Maids Moreton: Murder accused 'unaffected' by death
A church warden accused of murdering a university lecturer he was engaged to was "strangely unaffected" by his death, a court has heard.
Benjamin Field, 28, murdered Peter Farquhar and planned to kill his neighbour Anne Moore-Martin to benefit from their wills, prosecutors allege.
Ian Farquhar told jurors Mr Field did not express any emotion over his brother Peter's death in October 2015.
The defendant denies murdering the 69-year-old.
He is on trial at Oxford Crown Court alongside magician Martyn Smith, who is accused of assisting Mr Field in the murder of Mr Farquhar and the plan to kill his 83-year-old neighbour in Maids Moreton, Buckinghamshire.
Jurors heard Mr Field phoned Ian Farquhar on 26 October 2015 and told him his brother had died. When he arrived at his brother's house, Mr Field and the police were already there.
He told the court: "He was strangely unaffected. I didn't notice any [emotion]. I felt that, maybe in retrospect, this was not the reaction of somebody who had lost a good close friend."
'Messages from God'
He described how when Mr Smith arrived at the house later that day he seemed "very upset" and added that Mr Field "didn't even bother to say sorry that my brother had died".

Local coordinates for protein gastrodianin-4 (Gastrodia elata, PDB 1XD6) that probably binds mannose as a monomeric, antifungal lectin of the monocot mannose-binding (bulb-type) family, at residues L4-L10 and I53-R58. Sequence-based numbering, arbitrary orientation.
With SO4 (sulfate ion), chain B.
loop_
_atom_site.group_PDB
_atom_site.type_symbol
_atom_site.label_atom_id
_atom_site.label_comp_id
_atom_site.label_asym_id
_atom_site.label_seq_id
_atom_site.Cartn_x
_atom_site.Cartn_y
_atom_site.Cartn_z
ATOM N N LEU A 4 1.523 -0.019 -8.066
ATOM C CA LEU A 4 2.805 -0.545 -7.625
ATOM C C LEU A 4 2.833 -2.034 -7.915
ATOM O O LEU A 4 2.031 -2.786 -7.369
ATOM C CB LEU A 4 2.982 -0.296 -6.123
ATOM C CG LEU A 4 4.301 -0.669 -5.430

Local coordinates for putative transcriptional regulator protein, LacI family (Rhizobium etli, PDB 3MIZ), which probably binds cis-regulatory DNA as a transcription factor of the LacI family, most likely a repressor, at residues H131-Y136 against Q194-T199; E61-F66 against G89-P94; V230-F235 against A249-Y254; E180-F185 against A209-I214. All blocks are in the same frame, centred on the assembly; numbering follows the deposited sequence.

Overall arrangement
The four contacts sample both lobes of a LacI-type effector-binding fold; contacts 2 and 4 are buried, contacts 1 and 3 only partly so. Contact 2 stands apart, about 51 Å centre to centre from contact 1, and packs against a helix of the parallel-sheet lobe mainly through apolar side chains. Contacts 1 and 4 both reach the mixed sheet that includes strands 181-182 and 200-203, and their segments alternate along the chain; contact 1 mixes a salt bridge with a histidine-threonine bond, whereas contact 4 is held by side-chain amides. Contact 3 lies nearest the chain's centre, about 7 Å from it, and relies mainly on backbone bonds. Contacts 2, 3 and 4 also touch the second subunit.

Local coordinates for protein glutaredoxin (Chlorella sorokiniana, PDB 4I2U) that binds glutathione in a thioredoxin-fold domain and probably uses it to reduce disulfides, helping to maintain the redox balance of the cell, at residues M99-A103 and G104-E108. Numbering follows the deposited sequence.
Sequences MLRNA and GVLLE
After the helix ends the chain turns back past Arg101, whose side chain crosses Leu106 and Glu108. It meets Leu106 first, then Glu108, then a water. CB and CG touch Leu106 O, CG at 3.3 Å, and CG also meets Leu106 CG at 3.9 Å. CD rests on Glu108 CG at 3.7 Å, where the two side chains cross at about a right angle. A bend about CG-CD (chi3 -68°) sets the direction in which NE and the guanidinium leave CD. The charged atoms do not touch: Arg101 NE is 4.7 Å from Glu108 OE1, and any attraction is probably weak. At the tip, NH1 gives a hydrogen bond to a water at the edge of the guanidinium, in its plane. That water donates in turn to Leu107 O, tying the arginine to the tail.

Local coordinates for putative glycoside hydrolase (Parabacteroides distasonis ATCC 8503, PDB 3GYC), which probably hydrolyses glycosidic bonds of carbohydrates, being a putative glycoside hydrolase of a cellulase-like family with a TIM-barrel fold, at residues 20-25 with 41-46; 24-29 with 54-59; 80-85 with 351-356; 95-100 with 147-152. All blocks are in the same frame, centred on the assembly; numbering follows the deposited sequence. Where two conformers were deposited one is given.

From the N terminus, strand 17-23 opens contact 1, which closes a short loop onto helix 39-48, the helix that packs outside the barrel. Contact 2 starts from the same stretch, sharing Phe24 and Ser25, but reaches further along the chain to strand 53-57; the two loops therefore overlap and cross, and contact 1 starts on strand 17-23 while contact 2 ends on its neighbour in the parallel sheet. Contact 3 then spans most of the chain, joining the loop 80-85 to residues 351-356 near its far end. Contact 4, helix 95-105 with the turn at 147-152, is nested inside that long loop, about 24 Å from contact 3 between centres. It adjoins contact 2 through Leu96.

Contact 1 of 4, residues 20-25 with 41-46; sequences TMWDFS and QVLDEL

Defending, David Jeremy QC said if his client had murdered Mr Farquhar, he would have acted with "grief and emotion".
Ian Farquhar said Mr Field shared a bed with his brother, who "struggled" with his sexuality due to his strong Christian beliefs.
He said the pair shared interests in poetry and literature and that his brother "loved and cared" for the defendant.
The court previously heard the defendants tried to make Mr Farquhar and Miss Moore-Martin think they were losing their minds.
They allegedly laced Mr Farquhar's food and drink with drugs and neat alcohol and wrote "messages from God" on mirrors belonging to Ms Moore-Martin, who died of natural causes in May 2017.
Mr Farquhar's health had begun to deteriorate in the six months before he died, with him suffering falls, hallucinations and becoming convinced he was losing his mind, having developed a "mystery illness".
"My wife and I had gone to see him and he suddenly said, 'Can you see all the lights in the sky over there?' and we looked out and it was a cloudy sky," his brother said.
Mr Field, of Wellingborough Road, Olney, Buckinghamshire, also denies conspiracy to murder, attempted murder, and possessing an article for use in fraud. He has admitted four charges of fraud and two of burglary.
His brother Tom Field, 24, of Wellingborough Road, Olney, Buckinghamshire, denies a single charge of fraud.
Mr Smith, of Penhalvean, Redruth, Cornwall, denies murder, conspiracy to murder, two charges of fraud and one of burglary.